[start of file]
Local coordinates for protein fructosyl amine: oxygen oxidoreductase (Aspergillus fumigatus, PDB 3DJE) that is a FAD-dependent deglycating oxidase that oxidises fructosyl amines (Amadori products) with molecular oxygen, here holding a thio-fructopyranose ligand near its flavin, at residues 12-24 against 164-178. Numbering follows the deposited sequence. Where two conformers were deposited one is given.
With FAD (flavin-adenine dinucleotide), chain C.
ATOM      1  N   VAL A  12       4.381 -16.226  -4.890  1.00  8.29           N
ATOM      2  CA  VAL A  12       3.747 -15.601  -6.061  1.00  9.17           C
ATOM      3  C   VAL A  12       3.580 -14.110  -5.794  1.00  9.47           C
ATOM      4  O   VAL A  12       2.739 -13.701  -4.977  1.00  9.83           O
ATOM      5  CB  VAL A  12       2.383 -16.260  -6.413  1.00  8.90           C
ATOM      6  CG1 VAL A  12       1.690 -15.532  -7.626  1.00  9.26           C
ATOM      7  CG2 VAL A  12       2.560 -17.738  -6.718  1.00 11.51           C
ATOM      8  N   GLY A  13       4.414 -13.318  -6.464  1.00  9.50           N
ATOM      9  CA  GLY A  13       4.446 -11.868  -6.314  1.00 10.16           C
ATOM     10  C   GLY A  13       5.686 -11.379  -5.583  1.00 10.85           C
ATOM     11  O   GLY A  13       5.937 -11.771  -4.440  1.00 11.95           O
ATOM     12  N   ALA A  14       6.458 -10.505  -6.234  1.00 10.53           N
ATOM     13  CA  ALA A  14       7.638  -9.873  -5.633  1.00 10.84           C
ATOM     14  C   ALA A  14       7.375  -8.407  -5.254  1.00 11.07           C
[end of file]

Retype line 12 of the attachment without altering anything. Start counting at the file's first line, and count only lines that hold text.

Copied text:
ATOM     10  C   GLY A  13       5.686 -11.379  -5.583  1.00 10.85           C